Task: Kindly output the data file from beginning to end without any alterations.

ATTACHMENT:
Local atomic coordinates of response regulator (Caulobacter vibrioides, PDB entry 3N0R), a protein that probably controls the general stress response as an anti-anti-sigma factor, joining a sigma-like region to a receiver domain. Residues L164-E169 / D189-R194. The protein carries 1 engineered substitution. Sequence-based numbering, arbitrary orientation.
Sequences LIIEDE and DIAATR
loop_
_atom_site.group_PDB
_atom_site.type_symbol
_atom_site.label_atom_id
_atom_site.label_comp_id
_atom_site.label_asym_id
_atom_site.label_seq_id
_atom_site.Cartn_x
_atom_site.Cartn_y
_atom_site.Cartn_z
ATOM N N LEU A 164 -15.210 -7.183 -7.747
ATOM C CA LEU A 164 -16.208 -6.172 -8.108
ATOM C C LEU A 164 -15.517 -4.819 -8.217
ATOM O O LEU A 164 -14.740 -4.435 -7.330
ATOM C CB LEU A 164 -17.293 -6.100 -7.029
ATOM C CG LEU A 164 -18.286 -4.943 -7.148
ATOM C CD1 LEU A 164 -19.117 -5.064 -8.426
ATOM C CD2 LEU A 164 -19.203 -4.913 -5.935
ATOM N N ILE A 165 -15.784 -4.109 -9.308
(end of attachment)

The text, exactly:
Local atomic coordinates of response regulator (Caulobacter vibrioides, PDB entry 3N0R), a protein that probably controls the general stress response as an anti-anti-sigma factor, joining a sigma-like region to a receiver domain. Residues L164-E169 / D189-R194. The protein carries 1 engineered substitution. Sequence-based numbering, arbitrary orientation.
Sequences LIIEDE and DIAATR
loop_
_atom_site.group_PDB
_atom_site.type_symbol
_atom_site.label_atom_id
_atom_site.label_comp_id
_atom_site.label_asym_id
_atom_site.label_seq_id
_atom_site.Cartn_x
_atom_site.Cartn_y
_atom_site.Cartn_z
ATOM N N LEU A 164 -15.210 -7.183 -7.747
ATOM C CA LEU A 164 -16.208 -6.172 -8.108
ATOM C C LEU A 164 -15.517 -4.819 -8.217
ATOM O O LEU A 164 -14.740 -4.435 -7.330
ATOM C CB LEU A 164 -17.293 -6.100 -7.029
ATOM C CG LEU A 164 -18.286 -4.943 -7.148
ATOM C CD1 LEU A 164 -19.117 -5.064 -8.426
ATOM C CD2 LEU A 164 -19.203 -4.913 -5.935
ATOM N N ILE A 165 -15.784 -4.109 -9.308